Linux on a smartphone? That’s just the beginning of the weirdness
In many ways, Nokiaâ€™s oddball device matches every other phone in this story, feature for feature. Itâ€™s kind of like a Swiss Army Phone made by Finns. Front-facing camera? Check. Rear-facing camera with Carl Zeiss Tessar lens? Check. Touch screen and a physical QWERTY keyboard? Check and check. Stylus? Roger that. FM transmitter?
Wait, FM transmitter? WTF?
Yep, this phone can transmit audio to your car radio and home hi-fi.
Nokia released the N900â€”which the company officially calls a tabletâ€”earlier in 2010, and the initial reaction from critics was decidedly meh-ish. We decided to catch up with the device now that itâ€™s had time to mature. At the very least, its open-ended architecture makes it an interesting counterpoint to Android, BlackBerry, and iOS smartphones.
Similar to the BlackBerry Torch reviewed on page 65, the N900 features a 600MHz Texas Instruments OMAP 3430 system-on-chip, which is based on the ARM Cortex A8 microarchitecture. A full-sized QWERTY keyboard slides out from under the 3.5-inch, 800×480 touch screen, allowing you the luxury of both interfaces.
The screen boasts a pixel density of 267ppi. It looks great, and its touch-screen functionality, despite being based on resistive technology, works well, too. We found the keyboard comfortable and responsive, and in many ways close in quality to what youâ€™d find on a BlackBerry, although the slightly awkward reach to the top keys slowed us down. Itâ€™s a fast, responsive keyboard, to be sure, and will please anyone whoâ€™s ever used a slider before. However, it lacks many of the shortcuts and accelerants that BlackBerry keyboards possess.
One of the N900â€™s biggest weaknesses is performance. In all regards, the 600MHz processor and 256MB of system memory feel inadequate when you compare the N900â€™s speed to that of other phones in our round-up. This isnâ€™t surprising given the phoneâ€™s everything-but-the-kitchen-sink design. We were consistently thwarted by processor stuttering when we switched between applications and our four email accounts. That said, the open-ended architecture did allow us to easily overclock the CPU with surprisingly minimal impact upon battery life. One nice touch is the standard 32GB of NAND eMMC storage memory.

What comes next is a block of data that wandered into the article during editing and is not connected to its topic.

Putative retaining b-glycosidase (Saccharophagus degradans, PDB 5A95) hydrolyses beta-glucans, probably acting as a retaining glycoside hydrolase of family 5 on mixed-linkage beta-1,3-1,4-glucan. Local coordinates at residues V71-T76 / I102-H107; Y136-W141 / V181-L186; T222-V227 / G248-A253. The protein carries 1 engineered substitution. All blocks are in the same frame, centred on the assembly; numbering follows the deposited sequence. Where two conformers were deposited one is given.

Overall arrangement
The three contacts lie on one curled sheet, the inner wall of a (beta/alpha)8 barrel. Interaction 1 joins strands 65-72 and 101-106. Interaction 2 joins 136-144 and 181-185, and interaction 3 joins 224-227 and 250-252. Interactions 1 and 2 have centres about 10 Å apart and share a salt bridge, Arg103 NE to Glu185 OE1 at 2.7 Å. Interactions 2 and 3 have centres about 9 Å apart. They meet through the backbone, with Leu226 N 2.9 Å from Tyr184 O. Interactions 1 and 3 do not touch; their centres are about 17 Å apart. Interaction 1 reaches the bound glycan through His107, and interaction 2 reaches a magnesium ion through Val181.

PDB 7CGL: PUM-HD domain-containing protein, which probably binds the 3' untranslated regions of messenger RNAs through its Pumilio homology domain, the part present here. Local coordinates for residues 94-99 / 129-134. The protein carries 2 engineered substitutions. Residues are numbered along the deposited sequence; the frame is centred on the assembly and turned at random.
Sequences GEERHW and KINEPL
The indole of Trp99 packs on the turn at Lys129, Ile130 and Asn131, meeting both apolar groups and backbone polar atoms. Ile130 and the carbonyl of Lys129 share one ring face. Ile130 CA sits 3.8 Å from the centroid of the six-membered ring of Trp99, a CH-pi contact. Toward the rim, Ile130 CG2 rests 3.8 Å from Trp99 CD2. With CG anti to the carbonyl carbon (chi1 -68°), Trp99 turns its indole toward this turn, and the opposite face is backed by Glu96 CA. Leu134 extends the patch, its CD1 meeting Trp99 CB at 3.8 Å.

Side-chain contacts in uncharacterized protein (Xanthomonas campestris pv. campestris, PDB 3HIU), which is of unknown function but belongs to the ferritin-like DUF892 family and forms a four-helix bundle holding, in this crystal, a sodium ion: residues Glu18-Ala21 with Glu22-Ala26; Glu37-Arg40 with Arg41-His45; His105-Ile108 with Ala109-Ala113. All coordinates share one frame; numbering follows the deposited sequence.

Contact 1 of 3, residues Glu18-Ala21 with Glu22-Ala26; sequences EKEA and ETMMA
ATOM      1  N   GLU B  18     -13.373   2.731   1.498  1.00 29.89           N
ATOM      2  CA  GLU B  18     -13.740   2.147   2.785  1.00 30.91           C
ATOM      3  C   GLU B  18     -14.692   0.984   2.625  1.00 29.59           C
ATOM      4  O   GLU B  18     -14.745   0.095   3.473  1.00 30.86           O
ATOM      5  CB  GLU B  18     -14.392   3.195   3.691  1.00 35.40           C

Thanks to its slide-out physical keyboard, the N900 is the thickest phone in our roundup.
The N900â€™s OS is a Linux derivative named Maemo that offers a surprising amount of developer support online. As far as user interfaces go, the default package is a nice combination of power and flexibility. The closest comparison is Android. You swipe left or right to move between screens, and you can place all kinds of widgets and buttons on these desktops. Maemoâ€™s open-source underpinnings allow for a wide variety of clever hacks, tweaks, and applications available for download from Maemo.org.
Besides the performance issues, this smartphone has two startling deficiencies that hobble it further. Youâ€™ll find no built-in MMS support (you have to download an app for this), and no 3G support on AT&Tâ€™s network. All that said, if youâ€™re the kind of person who wants a device that will make people ask, â€śWhat is that thing?â€ť then the N900 might be appealing. If it had a peppier processor, this would be the ideal device for nonconformists.
This review is part of a Maximum Tech smartphone roundup.
Great keyboard; Linux environment isâ€¦interesting; storage capacity
Pokey performance; no native SMS support; no 3G on AT&T